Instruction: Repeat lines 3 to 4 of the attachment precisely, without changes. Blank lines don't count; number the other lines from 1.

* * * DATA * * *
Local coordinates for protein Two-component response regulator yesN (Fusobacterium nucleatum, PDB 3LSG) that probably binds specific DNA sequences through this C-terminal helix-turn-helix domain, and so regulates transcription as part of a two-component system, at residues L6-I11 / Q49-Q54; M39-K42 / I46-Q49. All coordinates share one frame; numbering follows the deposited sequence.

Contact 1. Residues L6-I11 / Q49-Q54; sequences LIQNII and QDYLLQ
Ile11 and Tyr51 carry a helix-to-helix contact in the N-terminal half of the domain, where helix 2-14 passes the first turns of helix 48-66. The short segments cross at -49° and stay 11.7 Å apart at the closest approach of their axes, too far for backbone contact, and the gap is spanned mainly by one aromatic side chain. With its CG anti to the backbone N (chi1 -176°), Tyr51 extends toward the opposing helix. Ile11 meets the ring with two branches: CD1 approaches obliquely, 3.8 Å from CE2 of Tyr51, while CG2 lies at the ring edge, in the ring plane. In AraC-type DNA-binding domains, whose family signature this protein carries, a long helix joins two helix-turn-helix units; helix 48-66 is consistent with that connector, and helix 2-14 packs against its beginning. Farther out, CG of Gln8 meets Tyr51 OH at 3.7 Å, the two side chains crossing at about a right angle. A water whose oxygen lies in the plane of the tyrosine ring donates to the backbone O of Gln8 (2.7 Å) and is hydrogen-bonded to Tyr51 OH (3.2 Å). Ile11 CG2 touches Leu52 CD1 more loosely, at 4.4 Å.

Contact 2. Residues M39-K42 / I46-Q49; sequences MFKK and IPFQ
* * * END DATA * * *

Ile11 and Tyr51 carry a helix-to-helix contact in the N-terminal half of the domain, where helix 2-14 passes the first turns of helix 48-66. The short segments cross at -49° and stay 11.7 Å apart at the closest approach of their axes, too far for backbone contact, and the gap is spanned mainly by one aromatic side chain. With its CG anti to the backbone N (chi1 -176°), Tyr51 extends toward the opposing helix. Ile11 meets the ring with two branches: CD1 approaches obliquely, 3.8 Å from CE2 of Tyr51, while CG2 lies at the ring edge, in the ring plane. In AraC-type DNA-binding domains, whose family signature this protein carries, a long helix joins two helix-turn-helix units; helix 48-66 is consistent with that connector, and helix 2-14 packs against its beginning. Farther out, CG of Gln8 meets Tyr51 OH at 3.7 Å, the two side chains crossing at about a right angle. A water whose oxygen lies in the plane of the tyrosine ring donates to the backbone O of Gln8 (2.7 Å) and is hydrogen-bonded to Tyr51 OH (3.2 Å). Ile11 CG2 touches Leu52 CD1 more loosely, at 4.4 Å.

Contact 2. Residues M39-K42 / I46-Q49; sequences MFKK and IPFQ